Who we are:
Toastmasters International is a world leader in communication and leadership development. Our organization has more than 345,000 memberships. Members improve their speaking and leadership skills by attending one of the 15,900 clubs in 142 countries that make up our global network of meeting locations. More…
Toastmasters began as a series of speaking clubs organized by Ralph C. Smedley during his time working for the YMCA (Young Men’s Christian Association) in Bloomington, Illinois, United States. As director of education at the YMCA, Smedley saw a need for the men in the community to learn how to speak, conduct meetings, plan programs and work on committees, and he wanted to help them. More..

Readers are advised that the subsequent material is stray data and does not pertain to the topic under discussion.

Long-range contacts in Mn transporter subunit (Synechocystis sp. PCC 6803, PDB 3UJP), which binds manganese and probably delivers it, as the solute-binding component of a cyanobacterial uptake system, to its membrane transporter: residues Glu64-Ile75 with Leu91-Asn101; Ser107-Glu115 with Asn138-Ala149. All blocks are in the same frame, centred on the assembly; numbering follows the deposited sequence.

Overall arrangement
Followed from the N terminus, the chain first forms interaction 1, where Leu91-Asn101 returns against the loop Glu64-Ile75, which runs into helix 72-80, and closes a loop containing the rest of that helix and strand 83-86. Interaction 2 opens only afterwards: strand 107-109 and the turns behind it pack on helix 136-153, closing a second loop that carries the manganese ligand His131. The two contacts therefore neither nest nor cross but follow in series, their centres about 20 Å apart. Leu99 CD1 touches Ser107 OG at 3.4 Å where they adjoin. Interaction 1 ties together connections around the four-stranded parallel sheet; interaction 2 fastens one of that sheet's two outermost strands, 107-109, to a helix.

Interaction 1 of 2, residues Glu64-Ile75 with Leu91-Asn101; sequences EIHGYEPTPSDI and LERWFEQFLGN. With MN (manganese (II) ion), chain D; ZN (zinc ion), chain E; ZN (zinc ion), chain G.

Toastmasters of La Jolla
Founded on June 1, 1978, Toastmasters of La Jolla is a member club of Toastmasters International , a worldwide organization with over 345,000 memberships. Members improve their speaking and leadership skills by attending one of the 15,900 clubs in 142 countries that make up our global network of meeting locations.
*** President’s Distinguished Club – the highest level of recognition available. The club met the membership prerequisite and achieved at least nine of the 10 goals.
** Select Distinguished Club – the club met the membership prerequisite and achieved seven or eight of the 10 goals.
* Distinguished Club – the club met the membership prerequisite and achieved at least five of the 10 goals.
Pathways: The new educational program per Toastmasters International
The new educational program from Toastmasters International®